I also want to come up with a more evocative title. In no particular order, here are some titles and bits and pieces thereof that I came up with:
Anime Stars
Defenders of Tokyo
Dreaming of the Sunrise
Round Zero
Zero Saga
Zero Requiem
Zero Spark
Sea of Miracles
Starlight Breaker(s)
Raging Heart(s)
S, R, J, Super, Z, A’s, Zero, 1/2, +
Soul
Striker(s)
Code
Sparking
100%
Unlimited
Infinite

Tokyo Heroes
I think I mentioned this before, but Filip sent me literally 8 pages of feedback. I know more or less what I want to do with the game — an overhaul to make it much, much less handwavey — but it’s going to be pretty time-consuming. The main thing is I’m going to delineate game session structure according to kishoutenketsu as mentioned before, which in turn will require retooling several other widgets in the game to match. In particular, I want to take a cue from the GUMSHOE system and put the emphasis on when and how PCs find clues, rather than rolling dice to see if they figure things out.

Slime Story
I came up with this setting idea ages ago (and even put it in an episode of Divine Machine), and I’ve been wanting to do it in RPG form, either as a setting or an independent game. Right now I’m thinking I want to create a game that uncomfortably marries simple hack-and-slash with hippie/story game stuff about the protagonists’ hopes and dreams in the face of a bland reality brightened only by the monster hunting hobby that they’ll eventually have to give up. It’s still very much in the preliminary stages, and I honestly have no idea how I’m going to tackle the latter part of the game’s concept.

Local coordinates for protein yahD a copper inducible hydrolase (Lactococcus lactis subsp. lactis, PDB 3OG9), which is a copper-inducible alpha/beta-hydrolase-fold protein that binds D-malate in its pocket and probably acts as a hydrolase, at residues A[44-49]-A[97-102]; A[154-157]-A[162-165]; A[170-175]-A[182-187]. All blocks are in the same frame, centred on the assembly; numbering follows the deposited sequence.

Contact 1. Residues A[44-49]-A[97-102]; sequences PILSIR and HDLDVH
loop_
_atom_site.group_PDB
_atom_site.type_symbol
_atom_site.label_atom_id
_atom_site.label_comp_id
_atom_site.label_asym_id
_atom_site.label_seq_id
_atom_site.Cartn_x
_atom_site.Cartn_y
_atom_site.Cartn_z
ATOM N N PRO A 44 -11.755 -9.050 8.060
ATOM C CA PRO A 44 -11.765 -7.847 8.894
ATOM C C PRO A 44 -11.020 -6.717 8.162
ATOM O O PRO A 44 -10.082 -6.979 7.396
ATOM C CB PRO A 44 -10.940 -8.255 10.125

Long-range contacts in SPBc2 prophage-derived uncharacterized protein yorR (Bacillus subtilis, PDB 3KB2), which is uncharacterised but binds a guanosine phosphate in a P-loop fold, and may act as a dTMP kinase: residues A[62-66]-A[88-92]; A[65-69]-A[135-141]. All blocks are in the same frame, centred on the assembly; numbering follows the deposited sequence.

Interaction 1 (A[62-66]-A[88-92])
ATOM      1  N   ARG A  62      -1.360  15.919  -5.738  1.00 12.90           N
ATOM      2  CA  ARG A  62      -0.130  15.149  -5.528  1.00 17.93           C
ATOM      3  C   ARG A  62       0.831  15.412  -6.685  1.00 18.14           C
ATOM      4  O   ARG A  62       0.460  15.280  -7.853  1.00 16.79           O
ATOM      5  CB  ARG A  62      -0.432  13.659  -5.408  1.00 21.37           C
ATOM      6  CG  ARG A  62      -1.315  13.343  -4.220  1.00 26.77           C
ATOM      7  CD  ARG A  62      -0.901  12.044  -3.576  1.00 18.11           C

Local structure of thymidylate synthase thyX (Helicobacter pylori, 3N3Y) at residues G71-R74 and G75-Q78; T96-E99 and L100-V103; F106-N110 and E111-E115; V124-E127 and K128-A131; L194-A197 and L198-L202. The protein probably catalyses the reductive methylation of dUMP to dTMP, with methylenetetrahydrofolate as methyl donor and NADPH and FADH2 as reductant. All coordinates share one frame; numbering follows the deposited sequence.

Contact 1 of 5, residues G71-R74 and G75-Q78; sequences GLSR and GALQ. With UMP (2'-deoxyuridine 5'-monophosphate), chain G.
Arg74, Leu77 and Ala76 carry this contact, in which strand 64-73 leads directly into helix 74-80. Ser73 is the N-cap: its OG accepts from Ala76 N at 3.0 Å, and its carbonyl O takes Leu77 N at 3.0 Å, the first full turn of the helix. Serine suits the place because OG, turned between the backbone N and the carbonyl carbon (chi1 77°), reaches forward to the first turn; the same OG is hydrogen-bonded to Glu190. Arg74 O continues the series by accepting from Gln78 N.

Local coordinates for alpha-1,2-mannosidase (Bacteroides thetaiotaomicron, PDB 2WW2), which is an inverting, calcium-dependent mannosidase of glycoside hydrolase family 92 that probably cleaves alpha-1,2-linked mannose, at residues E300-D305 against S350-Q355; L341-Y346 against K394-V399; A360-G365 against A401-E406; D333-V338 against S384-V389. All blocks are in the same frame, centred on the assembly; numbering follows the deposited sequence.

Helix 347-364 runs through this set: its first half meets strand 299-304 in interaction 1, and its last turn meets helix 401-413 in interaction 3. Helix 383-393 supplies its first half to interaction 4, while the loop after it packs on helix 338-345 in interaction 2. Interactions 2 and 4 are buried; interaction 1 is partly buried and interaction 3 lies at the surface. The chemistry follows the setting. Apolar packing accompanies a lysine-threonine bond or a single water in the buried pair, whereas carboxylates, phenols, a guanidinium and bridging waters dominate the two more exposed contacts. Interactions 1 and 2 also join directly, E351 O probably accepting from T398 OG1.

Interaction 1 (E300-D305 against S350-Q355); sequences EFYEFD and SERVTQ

Thrash 2.0
The eternally delayed, hope to do it some day second edition of Thrash. Every time I get even remotely motivated Real Life starts dumping stuff on me, plus my tastes have changed enormously since I wrote Thrash in my first year of college, and while I still want to make a game-y hand-to-hand combat thing, I find assigning lots of points to be bland and cumbersome. I’m thinking that characters should just have set selections of maneuvers (say, 3 Special Moves and 1 Super to start with), and applying similar simplification all the way through. I’ve lost count of how many total rewrites I’ve done, but if I go this route it’ll be yet another.

we are flat
This is intended to be an anthology of three short-form games inspired by Superflat: Moonsick, Magical Burst, and Black Hole Girls. Right now it’s WAY on the back burner. Each game is going to be radically different from the others, and require its own development cycle.